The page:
We did this tour through a company I worked for, so my colleague and I could better understand the tours we were selling. Therefore, we got booked for long sledding.
You sit in a wooden sled, either alone (if you are a solo traveler) or together with your partner or kid(s). The sled is comfortable, but make sure you have enough clothes because you can quickly get cold when you are not moving for 30 minutes.
The guide walks in front of the first reindeer and makes a big circle in a section of the farm. You will be able to enjoy beautiful view of the mountains and fjord.
We liked the experience, but honestly I think that it is an attraction mainly for families with small kids. (Also probably easier on the reindeer if he does not have to pull a sled with 160 kg.)
After enjoying the reindeer stew for lunch (don’t worry, they also have a vegetarian option), we gathered again in the lavvo. We sat down around the open fire and listened to fascinating stories told by our Sami guide (I forgot her name) about the reindeer and life as a Sámi reindeer herder. I do not want to spoil all the fascinating information.
We learned about the Sámi way of life, their languages, culture, traditional clothing, Sami history, and the challenges that the reindeer and Sámi face nowadays.
I will share one interesting fact that I can not keep to myself as it is hilarious.
Did you know that Rudolf the reindeer and all the other 8 Santa’s helpers are actually females? This is because male reindeer lose their antlers in the winter. So any reindeer that still has antlers come Christmas time is most likely a girl.
Sami joik is a traditional form of vocal music that has been passed down through the generations. The word “joik” comes from the Sami language and refers to the traditional way of singing and chanting that is used to express a wide range of emotions and experiences, from joy and celebration to sorrow and longing.
Joik is a deeply personal and expressive form of music that reflects the Sami people’s unique cultural identity and traditions. It is typically characterized by improvisation and repetition and often incorporates elements of nature and the natural world into the lyrics and melodies.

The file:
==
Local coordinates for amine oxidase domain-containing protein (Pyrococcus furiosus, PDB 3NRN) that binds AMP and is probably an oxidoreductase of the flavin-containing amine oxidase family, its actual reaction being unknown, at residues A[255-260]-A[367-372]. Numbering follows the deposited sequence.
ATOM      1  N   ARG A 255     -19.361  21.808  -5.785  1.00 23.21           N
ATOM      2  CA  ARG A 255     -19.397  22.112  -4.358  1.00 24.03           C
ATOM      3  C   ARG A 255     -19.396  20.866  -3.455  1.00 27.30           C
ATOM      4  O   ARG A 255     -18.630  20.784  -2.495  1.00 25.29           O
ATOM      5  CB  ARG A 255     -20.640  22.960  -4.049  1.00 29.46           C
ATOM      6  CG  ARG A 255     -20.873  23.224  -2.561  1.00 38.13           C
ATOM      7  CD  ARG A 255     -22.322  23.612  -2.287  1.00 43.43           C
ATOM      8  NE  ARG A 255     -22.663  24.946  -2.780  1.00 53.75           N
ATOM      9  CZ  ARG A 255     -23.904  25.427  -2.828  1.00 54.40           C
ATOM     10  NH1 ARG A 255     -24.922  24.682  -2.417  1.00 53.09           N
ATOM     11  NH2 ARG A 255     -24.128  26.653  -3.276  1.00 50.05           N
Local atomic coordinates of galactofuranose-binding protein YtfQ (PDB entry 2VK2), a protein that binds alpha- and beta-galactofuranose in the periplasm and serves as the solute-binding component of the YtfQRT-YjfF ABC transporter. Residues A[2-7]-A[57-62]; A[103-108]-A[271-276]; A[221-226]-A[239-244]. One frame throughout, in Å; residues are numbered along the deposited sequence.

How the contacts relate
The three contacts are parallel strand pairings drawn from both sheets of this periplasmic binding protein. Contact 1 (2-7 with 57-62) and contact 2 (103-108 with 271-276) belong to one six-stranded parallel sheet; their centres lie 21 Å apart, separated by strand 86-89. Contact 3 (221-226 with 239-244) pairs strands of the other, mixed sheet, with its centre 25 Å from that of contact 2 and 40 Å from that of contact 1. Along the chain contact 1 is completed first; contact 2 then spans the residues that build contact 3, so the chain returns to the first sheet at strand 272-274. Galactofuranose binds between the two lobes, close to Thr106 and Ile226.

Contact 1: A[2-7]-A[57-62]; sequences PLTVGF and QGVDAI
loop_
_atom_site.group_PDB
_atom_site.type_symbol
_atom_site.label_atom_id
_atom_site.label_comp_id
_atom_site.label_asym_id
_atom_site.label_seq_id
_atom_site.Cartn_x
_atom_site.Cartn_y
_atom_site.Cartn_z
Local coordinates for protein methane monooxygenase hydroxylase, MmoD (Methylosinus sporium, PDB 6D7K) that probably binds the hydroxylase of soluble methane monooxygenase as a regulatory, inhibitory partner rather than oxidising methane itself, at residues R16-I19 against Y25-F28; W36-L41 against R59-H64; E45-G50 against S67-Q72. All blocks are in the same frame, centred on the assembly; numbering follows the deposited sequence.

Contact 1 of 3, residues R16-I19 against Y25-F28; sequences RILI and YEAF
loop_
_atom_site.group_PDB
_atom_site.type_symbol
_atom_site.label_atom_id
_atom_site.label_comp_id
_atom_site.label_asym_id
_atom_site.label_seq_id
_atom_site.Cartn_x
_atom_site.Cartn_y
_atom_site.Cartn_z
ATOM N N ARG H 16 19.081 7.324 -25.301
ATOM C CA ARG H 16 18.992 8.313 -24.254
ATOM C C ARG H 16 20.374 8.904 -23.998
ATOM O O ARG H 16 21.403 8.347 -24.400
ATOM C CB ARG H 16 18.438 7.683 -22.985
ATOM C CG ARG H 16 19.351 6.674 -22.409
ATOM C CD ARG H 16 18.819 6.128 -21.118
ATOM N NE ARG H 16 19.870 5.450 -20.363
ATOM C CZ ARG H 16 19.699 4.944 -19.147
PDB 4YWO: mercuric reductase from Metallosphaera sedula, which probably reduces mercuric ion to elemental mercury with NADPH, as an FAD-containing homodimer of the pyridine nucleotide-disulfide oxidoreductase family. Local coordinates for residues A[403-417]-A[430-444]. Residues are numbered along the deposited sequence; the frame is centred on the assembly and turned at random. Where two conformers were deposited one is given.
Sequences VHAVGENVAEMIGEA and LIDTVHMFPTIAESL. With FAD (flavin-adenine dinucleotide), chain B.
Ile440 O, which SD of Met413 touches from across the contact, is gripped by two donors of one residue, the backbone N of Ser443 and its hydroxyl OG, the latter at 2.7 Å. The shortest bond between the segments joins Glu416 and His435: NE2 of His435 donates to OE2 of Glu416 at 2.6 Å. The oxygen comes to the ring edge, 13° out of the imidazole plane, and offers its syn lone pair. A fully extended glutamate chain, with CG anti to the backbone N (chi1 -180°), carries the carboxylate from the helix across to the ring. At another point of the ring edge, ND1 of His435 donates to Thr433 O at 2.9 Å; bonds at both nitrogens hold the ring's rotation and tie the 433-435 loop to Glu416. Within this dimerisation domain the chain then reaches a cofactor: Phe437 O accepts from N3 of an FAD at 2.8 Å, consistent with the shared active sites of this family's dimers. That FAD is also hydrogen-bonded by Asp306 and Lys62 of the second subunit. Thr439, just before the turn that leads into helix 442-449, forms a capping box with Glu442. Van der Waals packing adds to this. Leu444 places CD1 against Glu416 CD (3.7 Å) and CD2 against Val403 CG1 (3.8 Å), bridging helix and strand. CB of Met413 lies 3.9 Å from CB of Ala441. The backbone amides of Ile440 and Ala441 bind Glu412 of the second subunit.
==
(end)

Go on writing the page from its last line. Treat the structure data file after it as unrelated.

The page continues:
In recent years, joik has gained increased recognition and popularity beyond the Sami communities, and it has inspired several contemporary artists to incorporate elements of joik into their own music. This has helped to introduce the unique and powerful sound of joik to a broader audience and has helped to raise awareness about the cultural traditions and heritage of the Sami people.
Overall, Sami joik is a powerful and expressive form of music that reflects the rich cultural traditions of the Sami people and serves as an essential part of their heritage and identity. It is a unique and beautiful art form worth exploring and experiencing.
Traditional Sami joik
Sami joik as a part of modern music
The tourism industry in Scandinavia has been criticized for turning Sámi culture into a marketing tool to attract tourists. Gift shops often offer cheap reproductions disguised as traditional craftsmanship, and attractions may feature non-Sámi staff dressed in traditional Sámi clothing. However, in recent years there has been a positive movement of Norwegians (Swedes and Finns) and Sámi towards working together and creating sustainable, small-scale, culturally sensitive tourism products.
The Tromsø Arctic Reindeer is a family business founded by the Sámi reindeer herder Johan Isak Turi Oskal in 2016.
The initial purpose of the reindeer farm was to protect the animals from the perils of climate change. Unfortunately, climate change-induced rainfall forms a thick layer of ice, which makes it impossible for reindeer to dig through it and obtain lichen and moss, the staples of their diets.
Tromsø Arctic Reindeer is one of the tourist attractions that combines the original livelihood of reindeer herding while sharing the Sámi culture and knowledge with visitors from all over the world.
“Many visitors are surprised to find that all of us working here are reindeer herders, and it is not just a typical tourist attraction but rather a look at our way of life,” says Turi Oskal.